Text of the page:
When testing the performance of a website one of the most common recommendations is to optimise images.

When you have a large stash of images uploaded over years of blogging, downloading and optimising them all might not seem worth it, but the results are astounding.

To optimise a large amount of jpeg images via command line we can use a tool called jpegoptim.

To install jpegoptim v1.3.0 on Debian stable all previous installations of libjpeg must be removed. Don't worry though, it will be replaced very shortly.

$ sudo apt-get remove --purge libjpeg*

After everything is removed it's time to install libjpeg v9

wget http://www.ijg.org/files/jpegsrc.v9.tar.gz   

tar -zxvf jpegsrc.v9.tar.gz
cd jpeg-9/
sudo make install

Now download and install jpegoptim v1.3.0

wget https://github.com/tjko/jpegoptim/archive/RELEASE.1.3.0.zip

unzip RELEASE.1.3.0.zip
cd jpegoptim-RELEASE.1.3.0/
make strip
sudo make install

Check the version number using jpegoptim --version, you should see jpegoptim v1.3.0.

For single directories it is possible to use a simple for loop

for i in *.jpeg; do jpegoptim "$i"; done

But this is not ideal if you upload images into folders by year and/or month, similar to the WordPress structure.

-- uploads
  |-- 2010
  |   |-- 05
  |   |-- 06
  |   |-- 10
  |   `-- 12
  |-- 2011
  |   |-- 01
  |   |-- 06
  |   |-- 07

Travelling into all of the above directories would be tiresome, but not if we use our buddy find.

Find can recursively look through a folder to find all files or folders and execute commands on just those it found.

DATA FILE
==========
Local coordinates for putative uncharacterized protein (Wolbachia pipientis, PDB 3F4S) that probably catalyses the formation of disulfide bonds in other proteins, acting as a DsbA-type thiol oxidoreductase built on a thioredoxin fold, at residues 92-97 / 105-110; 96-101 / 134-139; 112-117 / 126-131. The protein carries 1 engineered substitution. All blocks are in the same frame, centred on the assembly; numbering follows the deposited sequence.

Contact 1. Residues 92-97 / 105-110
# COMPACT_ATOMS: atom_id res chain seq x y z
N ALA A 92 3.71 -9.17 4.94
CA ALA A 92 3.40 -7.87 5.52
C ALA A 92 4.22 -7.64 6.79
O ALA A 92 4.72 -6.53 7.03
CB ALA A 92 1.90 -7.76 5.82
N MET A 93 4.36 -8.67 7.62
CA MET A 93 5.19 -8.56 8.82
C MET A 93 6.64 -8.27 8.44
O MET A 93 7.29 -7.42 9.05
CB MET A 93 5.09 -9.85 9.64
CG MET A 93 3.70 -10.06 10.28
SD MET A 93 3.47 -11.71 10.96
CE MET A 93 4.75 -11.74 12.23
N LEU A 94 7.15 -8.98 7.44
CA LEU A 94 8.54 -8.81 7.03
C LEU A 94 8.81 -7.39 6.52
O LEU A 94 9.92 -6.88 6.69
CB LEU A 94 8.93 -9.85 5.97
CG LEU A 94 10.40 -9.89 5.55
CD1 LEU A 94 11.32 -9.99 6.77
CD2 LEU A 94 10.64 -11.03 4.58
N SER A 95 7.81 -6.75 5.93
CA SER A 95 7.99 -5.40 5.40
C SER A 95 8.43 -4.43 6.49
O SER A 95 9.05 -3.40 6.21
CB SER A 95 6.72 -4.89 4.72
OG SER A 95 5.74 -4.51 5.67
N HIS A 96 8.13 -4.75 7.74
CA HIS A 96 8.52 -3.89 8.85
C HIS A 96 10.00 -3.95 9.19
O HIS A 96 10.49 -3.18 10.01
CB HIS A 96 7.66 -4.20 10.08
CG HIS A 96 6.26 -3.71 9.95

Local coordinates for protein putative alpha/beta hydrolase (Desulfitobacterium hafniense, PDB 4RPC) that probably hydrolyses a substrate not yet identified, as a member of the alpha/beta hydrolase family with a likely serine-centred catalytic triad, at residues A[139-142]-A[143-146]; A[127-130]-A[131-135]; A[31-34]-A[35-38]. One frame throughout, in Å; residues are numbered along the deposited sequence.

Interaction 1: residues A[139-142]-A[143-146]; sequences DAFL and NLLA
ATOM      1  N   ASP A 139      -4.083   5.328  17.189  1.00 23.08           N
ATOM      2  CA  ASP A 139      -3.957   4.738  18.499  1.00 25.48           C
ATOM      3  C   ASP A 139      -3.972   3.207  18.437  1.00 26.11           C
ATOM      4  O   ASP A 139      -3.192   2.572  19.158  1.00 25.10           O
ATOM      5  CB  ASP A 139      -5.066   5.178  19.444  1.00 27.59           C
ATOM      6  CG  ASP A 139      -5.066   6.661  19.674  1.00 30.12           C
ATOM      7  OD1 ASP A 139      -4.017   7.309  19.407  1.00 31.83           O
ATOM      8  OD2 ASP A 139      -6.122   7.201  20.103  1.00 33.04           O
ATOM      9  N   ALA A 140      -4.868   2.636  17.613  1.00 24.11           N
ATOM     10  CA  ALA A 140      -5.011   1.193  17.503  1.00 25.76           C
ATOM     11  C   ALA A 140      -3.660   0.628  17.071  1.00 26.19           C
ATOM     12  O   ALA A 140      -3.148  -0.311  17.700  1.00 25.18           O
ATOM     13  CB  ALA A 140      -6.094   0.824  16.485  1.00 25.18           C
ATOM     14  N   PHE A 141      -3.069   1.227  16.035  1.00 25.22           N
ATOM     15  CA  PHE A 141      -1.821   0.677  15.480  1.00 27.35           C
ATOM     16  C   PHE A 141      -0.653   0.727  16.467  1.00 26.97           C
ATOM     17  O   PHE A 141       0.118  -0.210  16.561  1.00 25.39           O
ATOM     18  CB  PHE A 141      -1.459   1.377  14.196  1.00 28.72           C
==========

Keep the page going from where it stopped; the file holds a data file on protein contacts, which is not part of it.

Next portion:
Finding all jpeg files is pretty simple.

find . -regextype sed -regex ".*/*.jp[e]\?g$"

Using the exec option it is possible to specify what to do with the files found.

First up is the dry run, it won't affect any files, only show how much optimisation could be done.

find . -regextype sed -regex ".*/*.jp[e]\?g$" \
    -exec jpegoptim --all-progressive -o -n -m90 --strip-all {} \;

Feel free to play around with the maximum image quality setting m[0-100], I like to keep mine at 90.

Once you are happy with the results, remove the dry run option -n to set it optimising your images.

find . -regextype sed -regex ".*/*.jp[e]\?g$" \
    -exec jpegoptim --all-progressive -o -m90 --strip-all {} \;

This has reduced my jpegs size by 7-25%, reduced load time by a second and increased my Page Speed Grade from 75% to 90%.

For a little under 10 minutes work, I'd say that's a success.